A letter from a Canadian lawyer was hand-delivered Tuesday to the American NAFTA secretariat in Washington, requesting a panel review “in regard to the final determination of the U.S. Department of Commerce in the countervailing duty investigation of softwood lumber from Canada.”
In a written statement, Foreign Affairs Minister Chrystia Freeland said Canada will “forcefully defend Canada’s softwood lumber industry.”
“The U.S. Department of Commerce’s decision on punitive countervailing and anti-dumping duties against Canada’s softwood lumber producers is unfair, unwarranted, and deeply troubling,” she said.
The challenge comes under section 19 of NAFTA, one of the sections in the crosshairs of U.S. President Donald Trump as the trilateral trade pact is renegotiated.
Canadian softwood lumber producers have already laid down about $500 million in countervailing and antidumping duties since the U.S. Department of Commerce ruled last spring Canada was unfairly subsidizing its softwood industry and selling wood into the U.S. at unfairly low rates.
The main issues stem from the fact that most Canadian softwood is on Crown land and producers pay stumpage fees, set by provincial governments, for the right to harvest the wood. The U.S. Lumber Coalition alleges these fees are deliberately set too low and represent an unfair subsidy to Canadian producers.
Canada vigorously denies these claims and has won several NAFTA challenges over similar softwood issues in the past.
Earlier this month, the U.S. government made final decisions about the amount of duty that would be charged on Canadian softwood, with the final total averaging about 21 per cent, down from almost 27 per cent in the initial decisions.
Canada and the U.S. have battled over softwood for decades and the disputes have been before both NAFTA and the World Trade Organization multiple times. Canada has won almost all of those challenges, and even in cases where Canada was found to be subsidizing its industry, NAFTA panels or the WTO have said the subsidy was so minimal it had no effect on U.S. producers.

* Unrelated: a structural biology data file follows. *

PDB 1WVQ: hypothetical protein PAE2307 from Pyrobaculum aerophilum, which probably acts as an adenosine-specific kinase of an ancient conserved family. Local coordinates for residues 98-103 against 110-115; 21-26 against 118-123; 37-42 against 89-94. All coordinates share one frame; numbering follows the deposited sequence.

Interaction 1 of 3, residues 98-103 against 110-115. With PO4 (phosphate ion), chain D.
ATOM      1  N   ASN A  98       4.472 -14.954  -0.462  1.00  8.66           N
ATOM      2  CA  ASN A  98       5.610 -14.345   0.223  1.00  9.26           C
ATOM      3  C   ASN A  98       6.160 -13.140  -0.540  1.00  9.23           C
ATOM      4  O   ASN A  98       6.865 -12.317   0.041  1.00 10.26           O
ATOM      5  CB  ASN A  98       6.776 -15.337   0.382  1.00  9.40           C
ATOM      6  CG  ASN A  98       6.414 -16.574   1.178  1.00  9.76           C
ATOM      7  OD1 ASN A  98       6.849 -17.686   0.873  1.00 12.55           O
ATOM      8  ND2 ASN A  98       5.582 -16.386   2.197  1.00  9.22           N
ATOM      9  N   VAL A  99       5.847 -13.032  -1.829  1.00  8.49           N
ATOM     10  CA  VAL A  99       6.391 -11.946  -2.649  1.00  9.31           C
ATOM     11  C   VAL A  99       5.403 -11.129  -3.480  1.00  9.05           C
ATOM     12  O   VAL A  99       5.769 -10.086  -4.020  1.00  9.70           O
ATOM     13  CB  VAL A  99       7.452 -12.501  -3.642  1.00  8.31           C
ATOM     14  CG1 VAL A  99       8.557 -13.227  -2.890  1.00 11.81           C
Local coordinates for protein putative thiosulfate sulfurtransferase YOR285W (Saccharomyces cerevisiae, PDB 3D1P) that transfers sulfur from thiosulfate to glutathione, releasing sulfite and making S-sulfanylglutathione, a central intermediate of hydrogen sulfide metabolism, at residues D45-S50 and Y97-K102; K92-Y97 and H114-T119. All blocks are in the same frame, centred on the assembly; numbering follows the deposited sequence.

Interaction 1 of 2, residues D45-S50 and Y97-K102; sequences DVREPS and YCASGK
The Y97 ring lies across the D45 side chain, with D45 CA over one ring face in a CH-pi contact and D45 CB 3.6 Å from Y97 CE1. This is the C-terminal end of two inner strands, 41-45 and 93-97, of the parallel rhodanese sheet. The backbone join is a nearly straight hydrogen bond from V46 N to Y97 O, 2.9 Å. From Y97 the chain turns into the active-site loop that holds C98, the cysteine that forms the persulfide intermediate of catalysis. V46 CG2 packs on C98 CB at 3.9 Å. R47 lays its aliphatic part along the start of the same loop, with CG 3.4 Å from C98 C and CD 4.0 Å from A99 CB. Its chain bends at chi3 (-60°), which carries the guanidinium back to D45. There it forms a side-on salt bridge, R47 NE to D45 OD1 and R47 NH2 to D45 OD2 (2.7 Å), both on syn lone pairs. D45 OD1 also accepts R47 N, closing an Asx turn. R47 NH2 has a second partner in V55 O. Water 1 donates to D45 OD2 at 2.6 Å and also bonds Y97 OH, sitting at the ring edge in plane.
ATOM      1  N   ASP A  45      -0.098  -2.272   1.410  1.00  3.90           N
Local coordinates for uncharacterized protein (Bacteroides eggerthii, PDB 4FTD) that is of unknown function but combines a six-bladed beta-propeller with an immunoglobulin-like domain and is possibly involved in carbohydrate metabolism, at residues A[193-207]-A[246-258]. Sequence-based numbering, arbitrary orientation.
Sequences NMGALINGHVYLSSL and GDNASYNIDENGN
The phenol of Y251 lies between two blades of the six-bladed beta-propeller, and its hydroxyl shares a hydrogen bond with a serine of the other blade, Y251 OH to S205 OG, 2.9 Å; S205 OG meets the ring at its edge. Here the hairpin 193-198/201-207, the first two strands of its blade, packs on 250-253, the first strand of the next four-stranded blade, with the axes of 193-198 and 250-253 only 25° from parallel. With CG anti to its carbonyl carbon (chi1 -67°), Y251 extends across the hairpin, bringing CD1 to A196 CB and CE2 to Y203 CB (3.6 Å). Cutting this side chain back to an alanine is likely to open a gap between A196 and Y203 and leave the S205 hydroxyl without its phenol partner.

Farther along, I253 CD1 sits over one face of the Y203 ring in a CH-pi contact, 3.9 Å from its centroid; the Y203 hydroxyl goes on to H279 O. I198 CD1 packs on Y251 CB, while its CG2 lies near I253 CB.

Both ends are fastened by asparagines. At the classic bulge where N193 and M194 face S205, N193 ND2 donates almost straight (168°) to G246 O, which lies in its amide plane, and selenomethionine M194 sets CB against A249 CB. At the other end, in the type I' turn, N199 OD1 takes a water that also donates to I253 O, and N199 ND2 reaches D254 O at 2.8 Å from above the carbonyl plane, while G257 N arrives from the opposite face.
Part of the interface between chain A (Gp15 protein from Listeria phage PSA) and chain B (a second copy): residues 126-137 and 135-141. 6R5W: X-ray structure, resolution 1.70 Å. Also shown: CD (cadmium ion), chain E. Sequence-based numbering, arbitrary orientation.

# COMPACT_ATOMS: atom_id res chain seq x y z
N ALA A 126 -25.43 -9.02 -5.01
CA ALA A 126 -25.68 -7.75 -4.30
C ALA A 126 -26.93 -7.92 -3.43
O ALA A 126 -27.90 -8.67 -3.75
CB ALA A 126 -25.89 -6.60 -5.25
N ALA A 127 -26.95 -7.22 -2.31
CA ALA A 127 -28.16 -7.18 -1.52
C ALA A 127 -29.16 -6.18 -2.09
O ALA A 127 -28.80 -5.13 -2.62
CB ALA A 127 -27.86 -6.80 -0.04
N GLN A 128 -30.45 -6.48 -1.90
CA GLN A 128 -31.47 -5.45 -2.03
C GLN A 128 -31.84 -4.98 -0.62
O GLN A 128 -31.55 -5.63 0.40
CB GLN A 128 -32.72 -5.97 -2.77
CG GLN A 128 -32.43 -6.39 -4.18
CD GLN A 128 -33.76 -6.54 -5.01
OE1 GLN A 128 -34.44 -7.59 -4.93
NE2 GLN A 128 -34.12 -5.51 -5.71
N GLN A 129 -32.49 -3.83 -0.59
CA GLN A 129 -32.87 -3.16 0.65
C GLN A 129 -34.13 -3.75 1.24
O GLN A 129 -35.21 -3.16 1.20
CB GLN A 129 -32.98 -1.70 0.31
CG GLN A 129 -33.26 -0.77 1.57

Natural Resources Minister Jim Carr has repeatedly said Canada has every reason to believe it would prevail in such a challenge again.
However, until Tuesday it wasn’t clear whether Canada would take that route again in the midst of difficult NAFTA renegotiations, particularly given the American objective to eliminate Chapter 19 altogether.
Chapter 19 establishes a panel of five arbiters, agreed upon by both countries, who will decide if the duties meet U.S. law. Without that mechanism, Canada would have to use the U.S. court system to make such a challenge.
Canada likes Chapter 19 because it doesn’t trust the U.S. courts to be fair and timely in reviewing international trade challenges. The Trump administration believes the U.S. court system should determine if American laws are being properly applied; if the panel decides they aren’t, the U.S. would have to refund the money collected.
A Canadian government official said Tuesday that Canada could decide to take its case to the WTO as well, in addition to the NAFTA challenge.
Canada and the United States are attempting to negotiate a new softwood deal that would dictate how much wood Canada can sell to the U.S. The last deal expired two years ago.
Thus far Canadian producers have been shielded from too much harm from the duties because of high market prices and the low Canadian dollar.